U.K. police are secretly deploying technology which allows them to download all of the content and data from someone’s phone on a questionably legal basis.
U.K. police are secretly deploying technology which allows them to download all of the content and data from someone’s phone on a questionably legal basis.

U.K. police are secretly deploying technology which allows them to download all of the content and data from someone's phone on a questionably legal basis due to a lack of clarity in the law, according to a recent report.

Privacy International's Digital Stop and Search report found that 26 out of 47 police forces that were submitted Freedom of Information requests, admitted to using mobile phone extraction technology.

An additional eight forces that were queried have previously tried the technology or intend to do so in the future, while an additional 13 percent refused to respond or said they have no information about the technology.

Researchers said that when police confiscate physical possessions, the owner is entitled to an inventory of those items, but when departments confiscate someone's data the owner may not be aware the information was ever taken.

“The technology, which has been rolled out nationally following its use by the Metropolitan Police Service during the London Olympics in 2012, gives the police the ability to obtain data from our phones than we cannot access ourselves and which we do not know exists,” the report said. “Without public consultation or parliamentary scrutiny, the police want extraction of data to be standard procedure in all criminal investigations.”

The organization said the lack of warranty, record keeping, and independent oversight for mobile extraction creates the risk for the abuse of power and discriminatory practices.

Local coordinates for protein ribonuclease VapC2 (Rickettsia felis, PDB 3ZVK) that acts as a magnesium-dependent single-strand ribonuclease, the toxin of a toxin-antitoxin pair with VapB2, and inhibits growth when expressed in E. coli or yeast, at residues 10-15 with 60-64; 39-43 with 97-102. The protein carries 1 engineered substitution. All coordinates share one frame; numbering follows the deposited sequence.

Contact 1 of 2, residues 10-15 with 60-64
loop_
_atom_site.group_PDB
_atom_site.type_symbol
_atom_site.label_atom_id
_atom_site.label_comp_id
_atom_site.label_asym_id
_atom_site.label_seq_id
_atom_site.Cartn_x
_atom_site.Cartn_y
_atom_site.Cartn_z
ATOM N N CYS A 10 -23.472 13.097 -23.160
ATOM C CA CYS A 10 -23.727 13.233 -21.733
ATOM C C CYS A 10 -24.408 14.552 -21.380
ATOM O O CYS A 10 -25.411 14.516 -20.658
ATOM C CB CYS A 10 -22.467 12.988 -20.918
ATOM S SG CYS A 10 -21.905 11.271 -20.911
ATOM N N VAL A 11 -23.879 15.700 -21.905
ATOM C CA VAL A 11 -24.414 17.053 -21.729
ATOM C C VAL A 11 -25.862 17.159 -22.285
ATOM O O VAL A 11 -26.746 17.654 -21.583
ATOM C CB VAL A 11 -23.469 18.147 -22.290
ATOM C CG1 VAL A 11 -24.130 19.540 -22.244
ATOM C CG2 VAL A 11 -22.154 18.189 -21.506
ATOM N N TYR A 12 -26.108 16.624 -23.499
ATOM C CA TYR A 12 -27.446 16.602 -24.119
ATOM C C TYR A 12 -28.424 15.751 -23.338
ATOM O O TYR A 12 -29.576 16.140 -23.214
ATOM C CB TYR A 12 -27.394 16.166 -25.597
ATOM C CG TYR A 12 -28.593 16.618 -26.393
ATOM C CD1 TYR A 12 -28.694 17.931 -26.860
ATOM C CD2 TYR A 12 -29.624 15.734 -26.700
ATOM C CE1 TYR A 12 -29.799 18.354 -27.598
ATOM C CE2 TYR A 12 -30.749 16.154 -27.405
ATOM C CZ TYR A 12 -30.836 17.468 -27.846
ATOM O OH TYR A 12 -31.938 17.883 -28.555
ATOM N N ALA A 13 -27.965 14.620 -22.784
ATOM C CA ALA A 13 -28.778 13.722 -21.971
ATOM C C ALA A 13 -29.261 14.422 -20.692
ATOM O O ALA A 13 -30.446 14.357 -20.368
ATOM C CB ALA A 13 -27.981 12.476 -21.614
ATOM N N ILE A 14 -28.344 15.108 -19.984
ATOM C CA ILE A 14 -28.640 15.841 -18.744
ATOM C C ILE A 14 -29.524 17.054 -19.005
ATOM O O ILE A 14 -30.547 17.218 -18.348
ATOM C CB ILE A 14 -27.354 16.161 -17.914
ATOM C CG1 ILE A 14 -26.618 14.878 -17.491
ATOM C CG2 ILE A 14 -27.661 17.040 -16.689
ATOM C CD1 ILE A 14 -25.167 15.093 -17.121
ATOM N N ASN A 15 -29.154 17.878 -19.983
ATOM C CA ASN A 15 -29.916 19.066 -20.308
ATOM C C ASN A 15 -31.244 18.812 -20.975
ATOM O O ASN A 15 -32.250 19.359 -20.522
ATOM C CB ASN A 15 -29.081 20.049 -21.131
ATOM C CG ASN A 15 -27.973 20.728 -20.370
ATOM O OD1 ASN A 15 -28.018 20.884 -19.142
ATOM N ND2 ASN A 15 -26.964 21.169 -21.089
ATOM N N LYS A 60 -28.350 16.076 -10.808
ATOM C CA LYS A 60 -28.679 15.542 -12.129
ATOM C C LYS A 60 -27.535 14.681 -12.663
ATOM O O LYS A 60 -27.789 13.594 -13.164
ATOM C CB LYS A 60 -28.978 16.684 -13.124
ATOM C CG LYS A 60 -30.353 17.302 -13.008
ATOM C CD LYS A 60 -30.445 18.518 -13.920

Researchers also called into question the practice of retaining the information collected as it is unclear victims, witnesses and suspects, including those released without charge or found innocent, are aware that personal information may have been taken from their phones without their knowledge, the report said.

It's also unclear if consent is given by the user to the police force to extract data from mobile phones, how informed is that consent, what happens to the data that is copied from the device, if data is shared with other bodies, and how securely data is stored.

“The police are continually failing to be transparent with the thousands of people whose phones they are secretly downloading data from,” Millie Graham Wood, a solicitor at Privacy International, said in a press release.

“An immediate independent review into this practice should be initiated by the Home Office and College of Policing, with widespread consultation with the public, to find the right balance of powers for the police and protections for the public. Let's be clear — at the moment, the police have all the power and the public have no protections.”

In order to address these issues, researchers said there needs to be an urgent independent review into the use of the technology as well as for the establishment of published guidance for the public, regarding their rights if the police want to search their mobile phone.